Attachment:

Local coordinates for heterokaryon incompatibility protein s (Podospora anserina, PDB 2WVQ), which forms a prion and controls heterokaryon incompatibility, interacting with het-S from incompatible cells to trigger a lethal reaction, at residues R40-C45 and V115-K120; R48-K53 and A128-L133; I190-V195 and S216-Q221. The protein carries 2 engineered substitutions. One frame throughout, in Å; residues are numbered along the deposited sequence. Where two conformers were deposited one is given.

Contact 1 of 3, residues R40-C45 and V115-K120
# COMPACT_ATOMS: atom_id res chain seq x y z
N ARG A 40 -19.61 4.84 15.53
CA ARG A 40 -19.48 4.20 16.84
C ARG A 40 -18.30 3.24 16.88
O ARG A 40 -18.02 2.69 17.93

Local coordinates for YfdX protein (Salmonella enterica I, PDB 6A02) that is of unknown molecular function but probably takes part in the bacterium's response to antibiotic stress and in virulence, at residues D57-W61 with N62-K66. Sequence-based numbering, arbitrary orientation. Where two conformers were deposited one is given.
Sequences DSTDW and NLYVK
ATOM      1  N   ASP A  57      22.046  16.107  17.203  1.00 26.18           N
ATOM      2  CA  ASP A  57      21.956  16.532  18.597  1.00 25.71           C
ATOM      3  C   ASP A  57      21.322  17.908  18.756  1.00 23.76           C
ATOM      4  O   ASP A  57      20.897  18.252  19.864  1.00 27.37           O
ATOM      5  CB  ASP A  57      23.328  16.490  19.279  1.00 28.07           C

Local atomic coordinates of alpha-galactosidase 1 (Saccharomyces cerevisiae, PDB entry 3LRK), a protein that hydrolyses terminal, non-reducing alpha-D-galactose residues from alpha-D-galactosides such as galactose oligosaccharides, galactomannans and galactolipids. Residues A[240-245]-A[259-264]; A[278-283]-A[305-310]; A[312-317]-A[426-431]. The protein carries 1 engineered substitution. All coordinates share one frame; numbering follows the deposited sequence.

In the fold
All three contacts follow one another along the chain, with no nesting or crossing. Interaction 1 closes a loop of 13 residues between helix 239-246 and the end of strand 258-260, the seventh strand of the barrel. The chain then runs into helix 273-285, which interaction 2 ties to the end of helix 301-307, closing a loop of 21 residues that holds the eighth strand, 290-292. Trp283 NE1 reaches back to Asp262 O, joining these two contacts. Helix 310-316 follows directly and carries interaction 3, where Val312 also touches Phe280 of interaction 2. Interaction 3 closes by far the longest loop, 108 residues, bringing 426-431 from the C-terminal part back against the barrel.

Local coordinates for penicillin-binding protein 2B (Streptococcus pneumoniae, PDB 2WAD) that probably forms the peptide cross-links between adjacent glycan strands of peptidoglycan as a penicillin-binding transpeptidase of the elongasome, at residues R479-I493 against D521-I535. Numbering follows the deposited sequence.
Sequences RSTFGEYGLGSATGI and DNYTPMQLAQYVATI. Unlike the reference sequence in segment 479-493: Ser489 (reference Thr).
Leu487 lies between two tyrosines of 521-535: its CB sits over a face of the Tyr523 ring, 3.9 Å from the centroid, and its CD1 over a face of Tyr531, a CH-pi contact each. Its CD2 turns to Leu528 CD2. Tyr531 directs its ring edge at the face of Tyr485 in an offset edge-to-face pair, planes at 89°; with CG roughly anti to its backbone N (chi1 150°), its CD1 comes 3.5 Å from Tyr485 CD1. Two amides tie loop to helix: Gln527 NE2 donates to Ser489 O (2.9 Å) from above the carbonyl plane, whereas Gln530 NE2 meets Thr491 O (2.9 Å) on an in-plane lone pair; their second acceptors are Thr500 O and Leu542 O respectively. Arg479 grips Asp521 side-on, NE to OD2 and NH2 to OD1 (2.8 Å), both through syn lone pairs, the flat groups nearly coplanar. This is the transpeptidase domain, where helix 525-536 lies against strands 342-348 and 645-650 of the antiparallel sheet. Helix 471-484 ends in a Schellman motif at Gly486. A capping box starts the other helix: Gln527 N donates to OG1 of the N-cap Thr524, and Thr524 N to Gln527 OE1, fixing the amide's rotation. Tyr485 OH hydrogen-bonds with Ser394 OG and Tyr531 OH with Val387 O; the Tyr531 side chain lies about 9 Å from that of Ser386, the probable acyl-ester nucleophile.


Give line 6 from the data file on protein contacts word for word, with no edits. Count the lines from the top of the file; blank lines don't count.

C ARG A 40 -18.30 3.24 16.88